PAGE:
During their two seasons on the ice, Dr. Mellish and her team successfully collected data from forty Weddell seals. Back in their labs in Alaska, Colorado, and Oregon, the researchers began processing their data. The first step was to make sense of it all!
Knowledge of computer programming helped Dr. Hindle sort through the data. She began by looking at the relationships between variables. She used those relationships to build mathematical models that answered the team's research questions. At the same time, Dr. Mellish was working to analyze the team's collection of thermal images.
Upon close analysis, patterns began to appear. Dr. Mellish determined that while all the seals sampled lost heat from the same areas of their body, the leaner seals (the juveniles and adult females who'd recently weaned pups) tended to lose more heat than the fatter seals. This finding supports the team's hypothesis that leaner seals may be less able to adapt to changing conditons than seals with more stored blubber.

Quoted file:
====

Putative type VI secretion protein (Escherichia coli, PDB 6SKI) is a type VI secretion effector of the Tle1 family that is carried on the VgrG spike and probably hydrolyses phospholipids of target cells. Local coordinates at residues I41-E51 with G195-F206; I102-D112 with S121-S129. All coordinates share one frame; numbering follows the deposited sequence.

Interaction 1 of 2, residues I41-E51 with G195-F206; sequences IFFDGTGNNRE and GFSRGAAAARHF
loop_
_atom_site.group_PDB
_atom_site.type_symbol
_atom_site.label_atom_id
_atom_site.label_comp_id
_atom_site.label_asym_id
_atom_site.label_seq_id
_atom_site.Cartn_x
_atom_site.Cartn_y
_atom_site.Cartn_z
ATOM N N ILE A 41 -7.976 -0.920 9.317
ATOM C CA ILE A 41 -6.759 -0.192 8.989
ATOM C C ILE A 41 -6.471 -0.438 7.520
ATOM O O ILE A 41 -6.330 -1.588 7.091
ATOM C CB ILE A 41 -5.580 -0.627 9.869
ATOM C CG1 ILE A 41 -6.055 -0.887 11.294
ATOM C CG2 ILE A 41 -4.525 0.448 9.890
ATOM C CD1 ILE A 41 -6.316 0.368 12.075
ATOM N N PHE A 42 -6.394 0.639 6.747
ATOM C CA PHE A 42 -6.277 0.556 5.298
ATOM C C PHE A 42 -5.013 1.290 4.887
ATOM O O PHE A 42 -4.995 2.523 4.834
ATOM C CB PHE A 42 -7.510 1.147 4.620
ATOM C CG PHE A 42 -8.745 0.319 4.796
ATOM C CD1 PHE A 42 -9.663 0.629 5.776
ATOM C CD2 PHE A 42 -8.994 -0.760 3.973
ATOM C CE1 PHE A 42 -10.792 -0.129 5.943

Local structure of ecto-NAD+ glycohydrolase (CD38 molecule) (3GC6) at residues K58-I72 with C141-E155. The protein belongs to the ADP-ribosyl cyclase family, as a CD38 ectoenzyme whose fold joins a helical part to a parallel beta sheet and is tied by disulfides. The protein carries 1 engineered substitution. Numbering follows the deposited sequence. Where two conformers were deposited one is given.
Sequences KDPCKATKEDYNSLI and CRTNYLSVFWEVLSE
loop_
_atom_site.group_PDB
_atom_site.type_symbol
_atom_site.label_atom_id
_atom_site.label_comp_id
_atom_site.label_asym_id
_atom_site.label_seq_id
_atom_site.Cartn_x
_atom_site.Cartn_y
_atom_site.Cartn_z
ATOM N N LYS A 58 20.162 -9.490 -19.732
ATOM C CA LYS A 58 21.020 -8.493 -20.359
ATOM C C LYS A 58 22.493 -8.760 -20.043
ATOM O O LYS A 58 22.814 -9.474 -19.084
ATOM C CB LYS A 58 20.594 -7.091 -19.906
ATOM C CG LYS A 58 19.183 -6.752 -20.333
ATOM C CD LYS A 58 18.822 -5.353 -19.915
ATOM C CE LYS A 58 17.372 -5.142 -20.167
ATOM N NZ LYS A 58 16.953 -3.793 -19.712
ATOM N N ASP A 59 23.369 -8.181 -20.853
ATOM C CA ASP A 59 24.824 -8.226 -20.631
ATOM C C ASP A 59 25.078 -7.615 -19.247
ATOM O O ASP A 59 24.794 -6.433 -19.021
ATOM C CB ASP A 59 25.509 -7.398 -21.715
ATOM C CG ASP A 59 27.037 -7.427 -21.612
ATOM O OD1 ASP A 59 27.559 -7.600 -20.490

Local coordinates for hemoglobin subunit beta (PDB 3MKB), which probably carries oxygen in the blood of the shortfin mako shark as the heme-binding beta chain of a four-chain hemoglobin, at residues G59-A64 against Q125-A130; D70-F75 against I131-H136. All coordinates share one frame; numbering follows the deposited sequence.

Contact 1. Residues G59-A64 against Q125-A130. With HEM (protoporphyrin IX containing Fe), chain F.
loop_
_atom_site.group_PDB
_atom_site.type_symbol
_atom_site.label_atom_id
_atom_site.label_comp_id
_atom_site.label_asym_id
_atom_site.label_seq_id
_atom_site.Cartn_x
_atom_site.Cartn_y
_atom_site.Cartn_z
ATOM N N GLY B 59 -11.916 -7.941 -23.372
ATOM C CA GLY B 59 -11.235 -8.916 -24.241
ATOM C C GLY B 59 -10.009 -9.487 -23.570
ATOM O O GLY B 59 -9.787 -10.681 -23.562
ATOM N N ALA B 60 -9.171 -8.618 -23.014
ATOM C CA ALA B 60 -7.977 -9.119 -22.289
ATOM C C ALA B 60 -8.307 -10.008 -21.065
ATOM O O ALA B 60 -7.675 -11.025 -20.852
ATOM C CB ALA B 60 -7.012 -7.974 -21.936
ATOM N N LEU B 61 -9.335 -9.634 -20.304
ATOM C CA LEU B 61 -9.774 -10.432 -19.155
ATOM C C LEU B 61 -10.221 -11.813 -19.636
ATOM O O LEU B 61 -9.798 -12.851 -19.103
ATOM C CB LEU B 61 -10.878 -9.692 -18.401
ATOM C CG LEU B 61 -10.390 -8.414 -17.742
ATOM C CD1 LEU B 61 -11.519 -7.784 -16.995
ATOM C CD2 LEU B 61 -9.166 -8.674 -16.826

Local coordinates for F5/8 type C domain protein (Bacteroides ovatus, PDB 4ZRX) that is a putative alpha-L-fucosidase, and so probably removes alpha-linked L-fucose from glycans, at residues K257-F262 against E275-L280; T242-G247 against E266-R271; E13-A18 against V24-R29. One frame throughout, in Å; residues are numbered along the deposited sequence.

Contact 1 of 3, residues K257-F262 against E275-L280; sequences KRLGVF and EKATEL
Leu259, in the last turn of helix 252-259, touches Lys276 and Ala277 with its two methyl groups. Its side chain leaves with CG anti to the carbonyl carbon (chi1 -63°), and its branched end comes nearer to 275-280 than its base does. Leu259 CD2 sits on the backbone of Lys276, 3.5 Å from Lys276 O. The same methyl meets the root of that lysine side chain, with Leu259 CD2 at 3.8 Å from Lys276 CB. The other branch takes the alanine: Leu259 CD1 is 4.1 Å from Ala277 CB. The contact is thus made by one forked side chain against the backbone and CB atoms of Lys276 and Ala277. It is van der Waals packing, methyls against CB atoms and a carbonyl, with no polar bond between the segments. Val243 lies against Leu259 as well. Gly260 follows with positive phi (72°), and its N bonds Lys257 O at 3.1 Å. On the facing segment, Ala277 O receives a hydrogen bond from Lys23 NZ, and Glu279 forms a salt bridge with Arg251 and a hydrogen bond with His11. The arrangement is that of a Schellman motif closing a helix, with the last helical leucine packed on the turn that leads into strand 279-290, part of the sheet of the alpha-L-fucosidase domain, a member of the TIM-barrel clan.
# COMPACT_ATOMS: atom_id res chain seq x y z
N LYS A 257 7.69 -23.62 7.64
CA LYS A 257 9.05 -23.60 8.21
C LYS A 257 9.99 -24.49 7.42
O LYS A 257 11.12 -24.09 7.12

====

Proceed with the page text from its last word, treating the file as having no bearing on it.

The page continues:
While complete models will take years to build, initial modeling results show that Weddell seals live in a careful balance with their polar environment. The data indicates that if ice conditions continue to change, this balance could be thrown off.
While scientists are still uncertain what the effects of climate change will be on the polar regions, they are increasingly certain that there will be effects. Research projects like this one are important because they increase scientists' ability to predict how animals and ecosystems may respond to such changes.
WHO IS STUDYING SEALS?